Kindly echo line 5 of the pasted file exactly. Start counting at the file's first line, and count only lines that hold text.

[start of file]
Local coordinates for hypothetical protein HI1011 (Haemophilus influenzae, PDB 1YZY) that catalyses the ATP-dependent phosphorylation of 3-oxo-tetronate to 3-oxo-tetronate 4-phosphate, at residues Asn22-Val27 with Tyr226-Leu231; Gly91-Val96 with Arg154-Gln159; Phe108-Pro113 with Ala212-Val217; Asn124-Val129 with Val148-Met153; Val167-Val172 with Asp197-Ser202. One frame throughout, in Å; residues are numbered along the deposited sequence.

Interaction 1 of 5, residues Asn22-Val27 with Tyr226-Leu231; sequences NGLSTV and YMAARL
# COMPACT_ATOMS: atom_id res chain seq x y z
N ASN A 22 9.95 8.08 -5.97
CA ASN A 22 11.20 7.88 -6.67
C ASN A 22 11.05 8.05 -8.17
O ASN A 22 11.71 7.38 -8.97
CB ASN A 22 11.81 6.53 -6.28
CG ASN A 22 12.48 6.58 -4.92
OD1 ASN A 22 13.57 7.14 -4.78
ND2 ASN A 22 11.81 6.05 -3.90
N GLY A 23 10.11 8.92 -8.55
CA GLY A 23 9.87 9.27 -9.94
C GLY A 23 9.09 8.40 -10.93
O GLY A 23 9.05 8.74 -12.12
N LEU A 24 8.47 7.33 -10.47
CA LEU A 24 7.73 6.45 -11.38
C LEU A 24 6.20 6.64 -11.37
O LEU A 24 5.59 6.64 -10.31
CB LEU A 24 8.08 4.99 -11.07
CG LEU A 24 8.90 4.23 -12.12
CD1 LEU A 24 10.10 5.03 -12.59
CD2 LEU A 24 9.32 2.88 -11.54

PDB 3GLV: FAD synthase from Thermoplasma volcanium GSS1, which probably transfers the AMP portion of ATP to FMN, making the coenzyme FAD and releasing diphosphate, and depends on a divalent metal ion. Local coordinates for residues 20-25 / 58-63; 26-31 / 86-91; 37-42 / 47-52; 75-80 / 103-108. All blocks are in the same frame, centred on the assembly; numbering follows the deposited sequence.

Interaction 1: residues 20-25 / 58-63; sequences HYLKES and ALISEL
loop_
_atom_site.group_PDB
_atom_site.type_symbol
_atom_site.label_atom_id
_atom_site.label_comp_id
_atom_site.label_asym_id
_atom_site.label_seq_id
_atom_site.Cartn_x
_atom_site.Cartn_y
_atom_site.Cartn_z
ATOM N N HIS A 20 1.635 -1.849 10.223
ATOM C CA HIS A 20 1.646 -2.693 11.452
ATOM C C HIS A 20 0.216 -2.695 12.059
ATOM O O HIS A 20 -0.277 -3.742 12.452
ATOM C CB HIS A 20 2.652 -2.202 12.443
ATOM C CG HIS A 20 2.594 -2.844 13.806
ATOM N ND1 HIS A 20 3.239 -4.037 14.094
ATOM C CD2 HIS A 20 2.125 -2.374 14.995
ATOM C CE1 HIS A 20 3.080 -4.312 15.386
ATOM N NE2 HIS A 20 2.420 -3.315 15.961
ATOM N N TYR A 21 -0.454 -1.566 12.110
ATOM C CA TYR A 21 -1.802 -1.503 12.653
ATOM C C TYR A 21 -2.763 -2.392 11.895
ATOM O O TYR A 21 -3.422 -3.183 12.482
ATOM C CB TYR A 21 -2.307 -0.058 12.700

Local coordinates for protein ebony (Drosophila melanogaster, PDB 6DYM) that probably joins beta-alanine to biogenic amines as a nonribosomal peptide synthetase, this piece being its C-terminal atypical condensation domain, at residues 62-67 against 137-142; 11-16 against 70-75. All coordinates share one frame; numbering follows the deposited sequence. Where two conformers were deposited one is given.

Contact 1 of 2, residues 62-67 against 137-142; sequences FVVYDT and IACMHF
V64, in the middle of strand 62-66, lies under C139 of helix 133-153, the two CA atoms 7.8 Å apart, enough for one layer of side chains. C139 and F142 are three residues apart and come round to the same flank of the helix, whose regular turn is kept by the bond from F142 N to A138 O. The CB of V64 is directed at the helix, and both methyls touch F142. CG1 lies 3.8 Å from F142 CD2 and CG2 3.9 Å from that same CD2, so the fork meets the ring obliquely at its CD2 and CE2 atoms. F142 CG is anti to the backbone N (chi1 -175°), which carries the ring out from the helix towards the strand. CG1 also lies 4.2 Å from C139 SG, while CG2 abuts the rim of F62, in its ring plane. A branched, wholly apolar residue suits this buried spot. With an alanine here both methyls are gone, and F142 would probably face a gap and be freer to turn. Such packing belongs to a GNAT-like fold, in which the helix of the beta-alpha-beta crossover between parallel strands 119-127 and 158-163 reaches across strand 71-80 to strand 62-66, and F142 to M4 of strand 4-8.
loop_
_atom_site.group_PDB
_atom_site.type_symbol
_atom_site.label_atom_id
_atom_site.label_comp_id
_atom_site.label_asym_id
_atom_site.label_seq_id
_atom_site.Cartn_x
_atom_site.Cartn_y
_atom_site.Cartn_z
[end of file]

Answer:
CA ASN A 22 11.20 7.88 -6.67